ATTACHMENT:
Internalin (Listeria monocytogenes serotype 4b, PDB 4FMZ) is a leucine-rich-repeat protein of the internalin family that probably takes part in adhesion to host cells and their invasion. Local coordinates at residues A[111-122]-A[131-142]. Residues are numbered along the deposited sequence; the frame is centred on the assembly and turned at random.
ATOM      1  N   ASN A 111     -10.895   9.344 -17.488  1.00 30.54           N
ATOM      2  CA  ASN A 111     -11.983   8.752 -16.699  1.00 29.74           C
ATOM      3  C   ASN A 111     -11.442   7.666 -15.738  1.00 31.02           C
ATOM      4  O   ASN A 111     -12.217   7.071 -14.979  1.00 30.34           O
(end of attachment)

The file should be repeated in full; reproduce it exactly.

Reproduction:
Internalin (Listeria monocytogenes serotype 4b, PDB 4FMZ) is a leucine-rich-repeat protein of the internalin family that probably takes part in adhesion to host cells and their invasion. Local coordinates at residues A[111-122]-A[131-142]. Residues are numbered along the deposited sequence; the frame is centred on the assembly and turned at random.
ATOM      1  N   ASN A 111     -10.895   9.344 -17.488  1.00 30.54           N
ATOM      2  CA  ASN A 111     -11.983   8.752 -16.699  1.00 29.74           C
ATOM      3  C   ASN A 111     -11.442   7.666 -15.738  1.00 31.02           C
ATOM      4  O   ASN A 111     -12.217   7.071 -14.979  1.00 30.34           O